Quick and delicious Individual Irish Soda breads slathered with chive butter. Made without eggs and kneaded in the food processor these rolls, adapted from Mark Bittman’s How to Cook Everything, are as quick as biscuits but as versatile as yeasted bread.
Feeling Lucky: on finding four-leaf clovers
For my fifth and sixth grade years we lived in family student housing in Boulder, Colorado. I went to Lincoln Elementary School, which is now the site of the Naropa University (yes, the school where I wrote in my first journal is now home to The Jack Kerouac School of Disembodied Poetics). My best friends were both younger: Brian, who liked chimpanzees, and Melanie, who was from Melbourne Australia. The apartments had concrete slab patios and wide expanses of green grass for us to play. When we weren’t getting in trouble by stuffing each other into the laundry room’s driers we were playing make-believe. Brian liked to pretend he was a chimp named Traxx with two x’s and there were songs and in the winter elaborate snow dances that resulted in at least one proper blizzard. One summer our search for four-leaf clovers paid out in spades (the idea of clovers paying out in spades is bothersome but I’ll take it).
Do you remember the song “I’m looking over a four-leaf clover that I’ve overlooked before”? When I heard that song I imagined a four-leaf clover so large I had to stand on tiptoe to look over it. The optimists’ version. So when Brian and I discovered a four-leaf clover out in the yard it seemed a natural turn of events. It was an average sized clover so to look over it I had to lie down in the grass and press my chin to the earth but I did it. And then we found the next one. A whole patch of four-leaf clovers. Enough that I picked them and put them into the pages of our giant atlas, not enough for every page, but enough luck for most of Europe and a fair swath of the United States. Everywhere I thought I might want to live someday I put a four-leaf clover.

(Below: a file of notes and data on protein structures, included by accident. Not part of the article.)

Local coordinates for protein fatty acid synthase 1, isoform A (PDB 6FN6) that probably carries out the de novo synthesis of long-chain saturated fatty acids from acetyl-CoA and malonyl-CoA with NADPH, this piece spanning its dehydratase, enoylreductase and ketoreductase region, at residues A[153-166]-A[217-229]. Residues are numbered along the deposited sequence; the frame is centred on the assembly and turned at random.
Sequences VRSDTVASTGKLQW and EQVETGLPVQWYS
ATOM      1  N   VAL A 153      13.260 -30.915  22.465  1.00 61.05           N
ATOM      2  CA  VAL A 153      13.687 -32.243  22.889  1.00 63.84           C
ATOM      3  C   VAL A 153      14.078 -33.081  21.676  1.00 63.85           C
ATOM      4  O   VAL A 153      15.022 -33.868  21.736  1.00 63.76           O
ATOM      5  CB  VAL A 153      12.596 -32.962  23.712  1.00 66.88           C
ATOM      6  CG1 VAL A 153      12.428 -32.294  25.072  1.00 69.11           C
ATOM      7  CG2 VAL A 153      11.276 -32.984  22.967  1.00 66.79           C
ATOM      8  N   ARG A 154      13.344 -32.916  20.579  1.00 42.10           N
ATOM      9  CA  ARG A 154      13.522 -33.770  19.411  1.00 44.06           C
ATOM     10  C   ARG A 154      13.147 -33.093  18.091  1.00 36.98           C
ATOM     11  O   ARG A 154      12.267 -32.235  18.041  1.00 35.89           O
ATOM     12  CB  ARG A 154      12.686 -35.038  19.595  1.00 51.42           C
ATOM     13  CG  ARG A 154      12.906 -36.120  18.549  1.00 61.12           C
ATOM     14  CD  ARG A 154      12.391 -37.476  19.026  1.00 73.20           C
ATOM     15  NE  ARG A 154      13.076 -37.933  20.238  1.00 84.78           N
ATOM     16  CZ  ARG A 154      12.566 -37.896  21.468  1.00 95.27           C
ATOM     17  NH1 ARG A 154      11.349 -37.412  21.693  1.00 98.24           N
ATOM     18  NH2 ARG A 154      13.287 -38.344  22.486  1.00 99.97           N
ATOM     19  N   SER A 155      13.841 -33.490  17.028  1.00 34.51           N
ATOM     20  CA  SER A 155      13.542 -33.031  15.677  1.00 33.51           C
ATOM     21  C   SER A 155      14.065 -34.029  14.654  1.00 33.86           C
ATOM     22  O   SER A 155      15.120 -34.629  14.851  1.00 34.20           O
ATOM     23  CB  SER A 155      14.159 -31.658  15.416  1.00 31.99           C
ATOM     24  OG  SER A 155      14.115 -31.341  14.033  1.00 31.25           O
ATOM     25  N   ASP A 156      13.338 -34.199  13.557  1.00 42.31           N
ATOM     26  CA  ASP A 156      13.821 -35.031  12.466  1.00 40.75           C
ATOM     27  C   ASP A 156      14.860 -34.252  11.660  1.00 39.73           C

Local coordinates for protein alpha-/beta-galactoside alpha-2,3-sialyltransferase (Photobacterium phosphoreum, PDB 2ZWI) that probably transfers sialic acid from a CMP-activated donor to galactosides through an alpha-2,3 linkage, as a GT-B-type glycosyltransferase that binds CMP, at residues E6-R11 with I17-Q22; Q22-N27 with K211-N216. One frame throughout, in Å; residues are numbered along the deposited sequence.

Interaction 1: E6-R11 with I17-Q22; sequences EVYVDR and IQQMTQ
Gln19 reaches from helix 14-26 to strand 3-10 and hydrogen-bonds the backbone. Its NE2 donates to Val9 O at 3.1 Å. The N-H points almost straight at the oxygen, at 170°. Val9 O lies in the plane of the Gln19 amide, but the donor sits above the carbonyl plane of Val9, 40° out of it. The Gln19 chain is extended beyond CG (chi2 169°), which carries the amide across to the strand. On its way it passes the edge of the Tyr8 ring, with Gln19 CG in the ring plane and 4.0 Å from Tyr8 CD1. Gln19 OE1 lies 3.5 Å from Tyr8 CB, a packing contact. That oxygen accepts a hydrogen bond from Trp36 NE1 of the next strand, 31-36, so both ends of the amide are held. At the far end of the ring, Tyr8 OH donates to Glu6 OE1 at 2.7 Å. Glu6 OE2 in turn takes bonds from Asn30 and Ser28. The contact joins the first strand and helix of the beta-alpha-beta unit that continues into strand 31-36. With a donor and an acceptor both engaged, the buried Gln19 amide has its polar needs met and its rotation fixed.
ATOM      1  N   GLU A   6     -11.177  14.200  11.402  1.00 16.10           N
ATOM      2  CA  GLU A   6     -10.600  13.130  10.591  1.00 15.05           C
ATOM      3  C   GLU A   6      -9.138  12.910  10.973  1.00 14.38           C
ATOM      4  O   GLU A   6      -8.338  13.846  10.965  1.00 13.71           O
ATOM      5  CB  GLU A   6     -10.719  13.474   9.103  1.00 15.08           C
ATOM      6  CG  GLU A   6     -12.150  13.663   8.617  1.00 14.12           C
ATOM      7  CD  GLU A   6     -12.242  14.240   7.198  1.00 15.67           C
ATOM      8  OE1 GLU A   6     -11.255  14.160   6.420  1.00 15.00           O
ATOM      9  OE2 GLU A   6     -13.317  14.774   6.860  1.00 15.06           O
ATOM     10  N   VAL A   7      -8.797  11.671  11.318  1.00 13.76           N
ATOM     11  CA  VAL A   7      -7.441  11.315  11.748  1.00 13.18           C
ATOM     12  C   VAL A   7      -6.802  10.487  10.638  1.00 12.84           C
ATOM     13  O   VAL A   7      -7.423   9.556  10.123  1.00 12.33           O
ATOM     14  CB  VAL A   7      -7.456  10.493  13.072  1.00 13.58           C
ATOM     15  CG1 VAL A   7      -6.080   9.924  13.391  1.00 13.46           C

And, occasional dark months aside, I feel pretty lucky. And what is luck but a state of mind? It’s not money. It’s not fame. A few years ago a group of coworkers in New York won the mega jackpot in the lottery. They pooled and played every week but the week they won one guy, who normally participated, didn’t because he ‘didn’t feel lucky’ that week. It’s all how you interpret the signs. Feeling lucky requires being able to imagine how things might be worse. Living with Eeyore reminds me of that almost every day. When I look at my father’s life I see luck. He sees failure. I feel lucky to feel lucky. And I just realized I’m not even wearing green 😉
Feeling Lucky: Individual Irish Soda Breads with chive butter
- 1 cup whole wheat flour
- 1 cup AP or bread flour
- 1 tsp kosher salt
- ½ tsp. baking powder
- ½ tsp. baking soda
- about ¾ cup yogurt or buttermilk
- ¼ cup fresh chives
- a few turns of fresh ground black pepper optional
- Pre-heat the oven to 400F.
- Combine all the dry ingredients in the bowl of a food processor fitted with the dough blade attachment. Pulse for 5-10 seconds to thoroughly combine. Add the yogurt or buttermilk and process until the dough just comes together in a ball. Add the chopped chives and continue to process until the dough is somewhat elastic and smooth. My dough was a little wet so it didn’t quite come together in a ball but was barely sticky when poked with my finger.
- Turn out onto a floured surface and divide into four equal pieces.
- Allow the dough to rest for a few minutes and then form into slightly flattened balls, with a sharp knife score each roll with a cross cutting a little more than half way through the height of the roll.
- Bake in a cast iron skillet or on a prepared baking sheet for about 15 minutes or until golden brown.
- To make the chive butter simply soften about a half a stick of butter and stir in about ¼ cup fresh minced chives. Cover and chill just enough to set.